Diary Dilemma

For genealogists and researchers, diaries can be very enlightening sources for family history and insightful of the character and personality of the diarist. One of the problems, however, is that not many who kept a diary were particularly insightful, often relating too much about the weather or letters they wrote, and very few details of interesting events. Perhaps the main problem with diaries is that there aren’t very many of them. The Kelley House Museum archives, for instance, has only four. Not long ago I was given the assignment to transcribe one written by a farmwoman. “Wouldn’t it be nice to know more about the life of a Little River farmer’s wife in 1938?” it was suggested.

I was told the diarist was Edith Kent, one of eight children of Nathaniel Kent, whose father, William Kent, acquired land in Little River around 1854 while he was working for the first mill on Mendocino. The Kent Ranch operated for many, many years as a large dairy and chicken farm. Whenever you are on Highway 1 driving past the long row of eucalyptus trees on the east side and a vast open field with a large old barn or two on the west side, you will be traversing the original Kent property. The family house, the pale green structure on the east side of the highway, still stands. Much of the property, now called Spring Ranch, is owned by California State Parks. The house is a vacation rental and the barn is a venue for big social events, such as weddings.

From the very start of this transcribing project, my curiosity was paired with suspicion about Edith and her diary. It seemed increasingly odd that there was no mention of familiar Little River names, but plenty of names that didn’t resonate as being from Little River. The first men she named, Herman and Bud, I surmised were the hired hands on the farm. More bewildering was that she often mentioned “Dad” working on the farm. A little checking of Edith’s biography revealed that her father, Nathaniel Kent had died several years before the date of this diary. So perhaps she called her husband Dad, not uncommon for some folks of that time. Edith’s biography also said that she and her husband, Fred, had a son named Gary. The diarist mentioned three girls, two of whom were school-aged, but there was never a word about young Gary.

As I continued transcribing, many people were referred to as “Uncles”, far more than the Kent family had. But, I reasoned, perhaps the term Uncle was for those fellows who were particularly dear to the family.

Since too many things weren’t adding up, I stopped transcribing before even starting on February and just thumbed through the diary pages. The aha! moment came when an entry in July stated that Dad had been elected the Grand Master of a new grange. Thanks to the online search site Newspapers.com, I found several articles that explained all about the new grange in Anderson Valley, the celebration of the election, and most importantly, the real name of “Dad”: Frank Cook. A little more research produced his wife’s name, Ella. And then, searching a little deeper revealed much more of the family history, including their children, parents, and all those Uncles, who really were uncles! A newspaper article even explained the week in the diary with nothing written: Ella and Frank had gone on a trip with the family.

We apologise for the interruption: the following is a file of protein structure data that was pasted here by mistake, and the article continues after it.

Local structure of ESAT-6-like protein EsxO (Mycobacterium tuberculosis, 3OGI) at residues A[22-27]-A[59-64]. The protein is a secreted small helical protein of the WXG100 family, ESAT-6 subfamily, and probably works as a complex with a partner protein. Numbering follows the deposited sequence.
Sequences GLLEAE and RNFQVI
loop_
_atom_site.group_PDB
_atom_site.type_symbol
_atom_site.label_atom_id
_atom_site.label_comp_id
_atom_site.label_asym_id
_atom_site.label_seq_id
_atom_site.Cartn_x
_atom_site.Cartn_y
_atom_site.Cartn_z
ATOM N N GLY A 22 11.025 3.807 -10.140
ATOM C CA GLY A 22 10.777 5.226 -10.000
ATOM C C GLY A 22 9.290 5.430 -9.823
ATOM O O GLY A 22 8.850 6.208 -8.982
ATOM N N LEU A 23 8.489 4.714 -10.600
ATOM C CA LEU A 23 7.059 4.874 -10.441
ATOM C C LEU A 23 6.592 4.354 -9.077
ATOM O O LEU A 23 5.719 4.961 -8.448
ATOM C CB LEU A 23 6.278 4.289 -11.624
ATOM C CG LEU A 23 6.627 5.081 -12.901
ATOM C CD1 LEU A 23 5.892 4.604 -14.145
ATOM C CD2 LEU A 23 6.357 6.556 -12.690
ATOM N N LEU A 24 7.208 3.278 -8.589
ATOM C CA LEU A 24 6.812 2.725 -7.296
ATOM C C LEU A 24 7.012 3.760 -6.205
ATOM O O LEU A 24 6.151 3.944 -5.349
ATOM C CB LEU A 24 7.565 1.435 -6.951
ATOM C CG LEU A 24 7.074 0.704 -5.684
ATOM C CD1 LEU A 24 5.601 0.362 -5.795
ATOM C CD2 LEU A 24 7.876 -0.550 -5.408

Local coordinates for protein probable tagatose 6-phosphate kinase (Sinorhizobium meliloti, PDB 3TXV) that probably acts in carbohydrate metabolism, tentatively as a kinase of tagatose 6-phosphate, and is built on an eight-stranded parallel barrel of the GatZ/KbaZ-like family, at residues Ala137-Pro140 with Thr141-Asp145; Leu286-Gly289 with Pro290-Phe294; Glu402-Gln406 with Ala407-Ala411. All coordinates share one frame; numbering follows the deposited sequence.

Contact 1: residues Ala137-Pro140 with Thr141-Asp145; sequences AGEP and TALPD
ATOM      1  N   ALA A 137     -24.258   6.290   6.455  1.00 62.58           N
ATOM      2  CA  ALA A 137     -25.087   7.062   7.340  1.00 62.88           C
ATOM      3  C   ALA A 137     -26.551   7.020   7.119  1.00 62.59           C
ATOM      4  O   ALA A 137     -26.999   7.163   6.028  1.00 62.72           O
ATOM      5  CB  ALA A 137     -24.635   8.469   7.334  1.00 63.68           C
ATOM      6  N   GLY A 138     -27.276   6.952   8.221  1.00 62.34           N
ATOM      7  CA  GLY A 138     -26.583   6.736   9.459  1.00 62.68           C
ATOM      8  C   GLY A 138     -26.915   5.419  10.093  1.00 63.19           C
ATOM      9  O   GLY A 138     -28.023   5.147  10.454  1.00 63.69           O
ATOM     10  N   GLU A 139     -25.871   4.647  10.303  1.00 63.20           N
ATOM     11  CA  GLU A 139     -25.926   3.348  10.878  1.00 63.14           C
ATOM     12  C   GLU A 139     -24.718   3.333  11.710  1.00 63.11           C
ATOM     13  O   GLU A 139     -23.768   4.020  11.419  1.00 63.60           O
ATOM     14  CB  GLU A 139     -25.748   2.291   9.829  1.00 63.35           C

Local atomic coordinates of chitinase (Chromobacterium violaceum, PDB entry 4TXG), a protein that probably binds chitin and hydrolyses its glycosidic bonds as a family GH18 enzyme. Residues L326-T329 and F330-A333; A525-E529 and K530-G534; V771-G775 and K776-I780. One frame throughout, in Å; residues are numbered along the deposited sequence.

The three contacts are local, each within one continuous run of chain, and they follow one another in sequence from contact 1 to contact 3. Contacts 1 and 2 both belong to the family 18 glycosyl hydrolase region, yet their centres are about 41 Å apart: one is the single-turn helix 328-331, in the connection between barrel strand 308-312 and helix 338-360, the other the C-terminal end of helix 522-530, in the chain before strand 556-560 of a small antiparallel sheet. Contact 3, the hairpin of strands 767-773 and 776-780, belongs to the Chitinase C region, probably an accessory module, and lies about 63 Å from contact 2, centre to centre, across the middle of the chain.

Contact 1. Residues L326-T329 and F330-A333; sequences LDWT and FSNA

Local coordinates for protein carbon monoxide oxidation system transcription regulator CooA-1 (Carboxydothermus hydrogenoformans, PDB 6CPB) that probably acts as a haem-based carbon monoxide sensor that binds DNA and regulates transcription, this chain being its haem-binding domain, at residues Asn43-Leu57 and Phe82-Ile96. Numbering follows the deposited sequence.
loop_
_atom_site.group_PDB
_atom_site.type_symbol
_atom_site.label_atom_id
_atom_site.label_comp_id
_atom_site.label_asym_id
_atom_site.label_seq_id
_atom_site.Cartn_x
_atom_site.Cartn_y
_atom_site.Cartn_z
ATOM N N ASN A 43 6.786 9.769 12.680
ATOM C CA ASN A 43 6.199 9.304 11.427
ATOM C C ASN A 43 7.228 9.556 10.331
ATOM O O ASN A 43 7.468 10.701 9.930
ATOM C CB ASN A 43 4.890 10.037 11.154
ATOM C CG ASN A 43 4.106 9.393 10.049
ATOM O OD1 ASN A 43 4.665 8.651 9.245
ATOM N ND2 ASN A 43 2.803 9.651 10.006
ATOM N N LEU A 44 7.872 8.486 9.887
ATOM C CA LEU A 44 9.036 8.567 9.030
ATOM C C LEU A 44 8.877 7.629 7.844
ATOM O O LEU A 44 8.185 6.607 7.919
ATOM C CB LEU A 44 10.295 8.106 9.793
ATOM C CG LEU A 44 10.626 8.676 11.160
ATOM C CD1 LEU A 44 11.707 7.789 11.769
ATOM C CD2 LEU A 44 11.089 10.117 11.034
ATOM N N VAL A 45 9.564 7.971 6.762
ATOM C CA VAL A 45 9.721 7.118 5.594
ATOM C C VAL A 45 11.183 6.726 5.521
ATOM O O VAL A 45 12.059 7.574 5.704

The mysteries solved, but my curiosity still piqued, I continued reading the diary to get a sense of this farmwoman’s life. It’s easy to imagine Ella Cook putting on an apron every morning and keeping it on for the rest of the day. After making breakfast for her family (husband Frank, daughter Bonnie and sometimes daughters Cleone and Clora, son Wilson, and Mrs. Mendosa, a boarder and local teacher, and a few hired hands) she started her daily chores.

She raised chickens, geese, and rabbits. Most were sold, some were dinner. On a particularly rainy day in April, she rescued 12 young geese from the downpour and brought them into her kitchen for the day. To curb the rodent population, Ella put out “rat lunches” in the farm yard but never described what they were, perhaps a lethal concoction of her own invention. She gathered, cleaned, sorted and crated the chicken eggs every day, often as many as 80, and in July 300 were delivered to a store.

Several times a week she cleaned the animals’ pens. The farm also had sheep and one cow, whose cream she churned into butter, along with vegetable gardens and peach and apple orchards on their property and neighboring land. Dried apples were the main source of income for the Cook family. Apple picking started in August as well as gathering wood for the fruit dryer and collecting windfall apples, also called grounders. The family picked and peeled apples for drying well into October.

Besides preparing all the meals, Ella often baked. A caramel cake is mentioned several times and must have been a favorite, whether or not for a special occasion. Another popular treat was something called Cheese Dreams, but she left no clue about the recipe.

Cleaning the house and washing and drying laundry were Ella’s ongoing chores. She lamented having to dry things around the fireplace on rainy days. She was particularly grateful and proud to have an Electrolux vacuum cleaner, a Christmas gift in 1937 just before she started this diary.

Farm life was certainly endless hard work, but when Ella finally took off her apron at the end of the day, only once did she write, “I am awfully tired.”

Ella had a premonition in May: “All day I have felt that something is wrong.” She never again wrote of another such feeling. Her last diary entry is Monday, October 31, 1938 with no hint or explanation for not continuing.

If you have family diaries, please consider donating them to the Kelley House Museum. The Research Office is open weekday afternoons at 45007 Albion Street in Mendocino.